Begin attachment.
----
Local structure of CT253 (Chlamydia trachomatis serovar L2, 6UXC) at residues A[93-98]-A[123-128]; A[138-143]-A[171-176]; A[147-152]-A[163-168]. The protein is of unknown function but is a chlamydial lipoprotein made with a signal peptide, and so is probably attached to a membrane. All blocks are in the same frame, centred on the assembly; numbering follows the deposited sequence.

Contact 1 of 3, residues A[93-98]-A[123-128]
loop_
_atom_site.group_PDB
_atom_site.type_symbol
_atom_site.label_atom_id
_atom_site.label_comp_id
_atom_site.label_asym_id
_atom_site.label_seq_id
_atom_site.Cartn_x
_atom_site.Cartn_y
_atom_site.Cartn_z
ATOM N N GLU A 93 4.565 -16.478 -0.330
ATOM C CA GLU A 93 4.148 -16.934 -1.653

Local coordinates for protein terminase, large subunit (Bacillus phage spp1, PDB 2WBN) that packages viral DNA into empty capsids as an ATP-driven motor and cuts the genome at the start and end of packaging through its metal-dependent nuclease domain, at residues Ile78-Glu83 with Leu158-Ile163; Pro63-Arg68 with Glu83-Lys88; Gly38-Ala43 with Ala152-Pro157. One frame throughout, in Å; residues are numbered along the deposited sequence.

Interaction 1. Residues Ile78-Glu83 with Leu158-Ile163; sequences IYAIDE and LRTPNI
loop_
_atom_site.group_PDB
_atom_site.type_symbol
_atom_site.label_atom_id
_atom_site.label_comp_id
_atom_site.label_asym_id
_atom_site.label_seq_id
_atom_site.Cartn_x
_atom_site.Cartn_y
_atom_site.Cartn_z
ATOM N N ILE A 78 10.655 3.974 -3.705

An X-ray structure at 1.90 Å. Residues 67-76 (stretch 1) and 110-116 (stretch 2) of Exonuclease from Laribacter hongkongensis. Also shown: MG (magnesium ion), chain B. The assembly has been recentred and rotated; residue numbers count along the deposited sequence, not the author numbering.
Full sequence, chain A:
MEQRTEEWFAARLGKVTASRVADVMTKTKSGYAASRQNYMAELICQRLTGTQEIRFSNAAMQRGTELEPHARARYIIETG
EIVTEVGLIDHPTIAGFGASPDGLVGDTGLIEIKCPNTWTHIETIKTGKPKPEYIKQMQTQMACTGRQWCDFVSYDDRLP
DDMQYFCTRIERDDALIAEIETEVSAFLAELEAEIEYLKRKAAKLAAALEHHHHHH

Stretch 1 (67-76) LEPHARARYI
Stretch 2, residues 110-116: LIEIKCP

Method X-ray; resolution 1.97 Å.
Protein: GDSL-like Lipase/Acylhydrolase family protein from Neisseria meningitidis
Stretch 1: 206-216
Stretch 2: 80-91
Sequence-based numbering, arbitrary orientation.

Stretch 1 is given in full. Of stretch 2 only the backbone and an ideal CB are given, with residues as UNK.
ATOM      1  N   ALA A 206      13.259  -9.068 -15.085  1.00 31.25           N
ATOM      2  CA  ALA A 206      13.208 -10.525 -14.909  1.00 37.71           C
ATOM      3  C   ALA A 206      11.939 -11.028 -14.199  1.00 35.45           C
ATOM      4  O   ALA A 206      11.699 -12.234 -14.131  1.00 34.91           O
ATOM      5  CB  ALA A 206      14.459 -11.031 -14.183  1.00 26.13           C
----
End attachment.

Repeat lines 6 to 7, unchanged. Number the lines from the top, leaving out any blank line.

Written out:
_atom_site.label_atom_id
_atom_site.label_comp_id